Ex 2. One of your juniors has spoken to you as they are unhappy with how they’re being treated by another person on the team. They feel constantly disrespected and put down by this person. Is your response to brush it off and by extension condone it or take appropriate steps of redress, whether by seeking clarity in order to address and possibly correct that behaviour privately while holding them accountable or even seek more serious sanctions if needs be.

4. Support your team

Your teams needs to feel as though you are a part of the team and that if they need you to stand up for them and support them you will. A team that cannot trust that its leader will have their best interest at heart and be an advocate for them to other administrators will not be able to function optimally. As they will constantly feel anxious and afraid to make mistakes because they know they will be “thrown under the bus” by someone expected to lead, guide and support them.

This is also obvious to other persons who may have to interact with your team. If they feel that there will be no repercussions if they disrespect the authority of your team members your team will feel as though they are left at sea to well- fend for themselves.

Ex 1. Members of your team are trying to mobilise other workers to perform a task and are faced with difficulty- do you tell them you just want the task done, the how isn’t important or do you use your power of authority to hold others accountable.

Ex 2. A member of your team has not been functioning well, they are always tired, forgetful and have started to look disheveled at work. Do you ignore these signs and tell them the work needs to be done, or do you take them aside, inquire what is wrong, validate their feelings and problems and encourage them to seek help- offering to give days off so they may do this.

5. Encourage Building Rapport

Rapport is important because it makes team members feel connected to and respected by one another. This is not something that can be forced, but spaces should be created for organic development. People can tell when things are done- just because- so it’s necessary to be genuine and invested in your team and its members.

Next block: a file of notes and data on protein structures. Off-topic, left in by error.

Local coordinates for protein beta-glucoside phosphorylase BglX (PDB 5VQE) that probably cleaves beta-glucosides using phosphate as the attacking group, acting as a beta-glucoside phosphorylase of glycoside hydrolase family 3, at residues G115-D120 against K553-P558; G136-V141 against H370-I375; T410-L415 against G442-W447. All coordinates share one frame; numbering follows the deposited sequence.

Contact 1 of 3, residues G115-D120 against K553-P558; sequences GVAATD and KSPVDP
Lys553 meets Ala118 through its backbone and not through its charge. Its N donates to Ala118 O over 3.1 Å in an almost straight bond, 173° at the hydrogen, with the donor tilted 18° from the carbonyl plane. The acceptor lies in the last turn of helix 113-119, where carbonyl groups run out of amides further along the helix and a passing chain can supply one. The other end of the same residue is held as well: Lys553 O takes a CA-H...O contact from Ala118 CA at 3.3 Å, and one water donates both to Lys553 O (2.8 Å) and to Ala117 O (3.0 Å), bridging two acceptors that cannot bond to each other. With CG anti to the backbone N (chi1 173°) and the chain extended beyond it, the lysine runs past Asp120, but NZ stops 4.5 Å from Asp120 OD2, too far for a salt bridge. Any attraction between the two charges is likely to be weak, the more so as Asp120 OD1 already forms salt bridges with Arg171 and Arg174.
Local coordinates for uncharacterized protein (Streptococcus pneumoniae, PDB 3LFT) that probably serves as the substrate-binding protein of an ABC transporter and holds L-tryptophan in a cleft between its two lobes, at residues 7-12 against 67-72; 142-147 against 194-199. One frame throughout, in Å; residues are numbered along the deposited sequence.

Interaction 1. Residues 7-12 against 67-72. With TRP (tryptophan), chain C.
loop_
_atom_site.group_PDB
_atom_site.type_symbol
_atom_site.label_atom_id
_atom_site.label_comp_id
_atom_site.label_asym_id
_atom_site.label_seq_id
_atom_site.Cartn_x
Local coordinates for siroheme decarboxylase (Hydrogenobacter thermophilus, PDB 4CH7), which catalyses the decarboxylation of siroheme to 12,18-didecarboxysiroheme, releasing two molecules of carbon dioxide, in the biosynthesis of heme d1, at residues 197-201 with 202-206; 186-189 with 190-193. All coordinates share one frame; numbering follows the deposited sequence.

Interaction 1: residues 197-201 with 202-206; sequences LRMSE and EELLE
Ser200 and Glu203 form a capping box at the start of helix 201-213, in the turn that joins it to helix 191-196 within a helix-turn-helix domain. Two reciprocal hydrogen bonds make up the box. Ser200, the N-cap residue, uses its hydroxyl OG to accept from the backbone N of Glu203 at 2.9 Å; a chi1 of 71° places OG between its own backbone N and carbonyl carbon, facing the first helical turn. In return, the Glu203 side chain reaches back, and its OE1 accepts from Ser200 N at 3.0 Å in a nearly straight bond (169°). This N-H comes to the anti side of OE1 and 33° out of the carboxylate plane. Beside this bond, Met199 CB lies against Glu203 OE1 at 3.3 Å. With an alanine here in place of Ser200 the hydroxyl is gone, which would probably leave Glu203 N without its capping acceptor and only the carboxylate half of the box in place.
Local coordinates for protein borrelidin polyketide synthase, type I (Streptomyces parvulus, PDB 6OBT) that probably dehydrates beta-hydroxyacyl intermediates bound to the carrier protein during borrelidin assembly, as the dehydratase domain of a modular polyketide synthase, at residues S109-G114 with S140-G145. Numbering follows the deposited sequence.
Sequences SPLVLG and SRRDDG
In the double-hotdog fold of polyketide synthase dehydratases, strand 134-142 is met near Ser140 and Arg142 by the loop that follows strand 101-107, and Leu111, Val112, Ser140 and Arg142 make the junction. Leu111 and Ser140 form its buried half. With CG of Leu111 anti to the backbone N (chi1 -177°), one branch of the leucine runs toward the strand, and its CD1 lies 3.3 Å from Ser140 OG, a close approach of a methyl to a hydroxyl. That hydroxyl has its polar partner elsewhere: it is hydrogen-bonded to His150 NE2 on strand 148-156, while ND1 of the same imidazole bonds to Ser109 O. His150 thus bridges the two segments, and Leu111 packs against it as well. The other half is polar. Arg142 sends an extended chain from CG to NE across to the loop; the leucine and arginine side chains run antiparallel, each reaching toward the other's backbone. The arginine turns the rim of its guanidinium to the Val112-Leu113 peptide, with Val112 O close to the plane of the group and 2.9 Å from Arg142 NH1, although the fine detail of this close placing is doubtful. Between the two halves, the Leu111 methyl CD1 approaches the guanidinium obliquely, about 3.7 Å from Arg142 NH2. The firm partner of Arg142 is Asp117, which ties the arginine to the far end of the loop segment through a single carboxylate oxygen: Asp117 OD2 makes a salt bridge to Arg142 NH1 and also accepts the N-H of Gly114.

This is a great time to enlist your juniors, often rapport is easily built when persons feel safe, respected and supported by their team and especially their seniors. Make time for lighter moments such as birthday celebrations and activities that encourage unity, such dressing following a particular theme. Take the time to get to know your team along with the various nuances they may have, all within a professional scope. These social aspects of team building actually impacts efficiency and synergy and is more likely to get the best out of your team.

Ex 1. One of the residents is having a birthday soon, so you and your team decide it would be nice to have a special lunch to show this person how important they are to the team and that they matter to you all beyond a functional capacity.

Ex 2. Light moments such as on ward rounds are not met with scolding, but are allowed to happen naturally while still focused and professional.


Help your team

Consultants are in a position of authority where they can mobilise resources making it easier to complete tasks. When your team is faced with difficulty achieving the outcome you desire, look for ways your power can be leveraged. This shows that you see yourself not just as the head of the team, but also a part of the team.

Ex 1. A patient has not been able to get a particular study done, your juniors have exhausted all channels available to them. You leverage your authority and mobilise the necessary resources for a smoother and swifter process.

Ex 2. Your juniors are having an issue with a recent change in their duty schedule. They believe the new schedule is unfair and does not allow them to have a proper quality of life. You listen to their suggestions and bring this up with the consultant in charge of this, advocating for your juniors along with presenting realistic solutions.

For the consultants who may come across this article, do not feel singled out. Many of your are already doing some of the things I mentioned above and just need to continue to build on your foundation.

Juniors, this article is also useful for you, as you too occupy senior roles and can use these same methods to better your team.

A high functioning and efficient team has a lot to do with team dynamics- more than I could say in one article! I would love to hear your tips and advice and how they have benefitted your team!

Samantha C. Johnson


Samantha C. Johnson The Layman’s Doctor: Bringing Medicine Home with articles, podcasts and videos all aimed at making medicine more accessible to all.

Samantha C. Johnson The Layman’s Doctor: Bringing Medicine Home with articles, podcasts and videos all aimed at making medicine more accessible to all.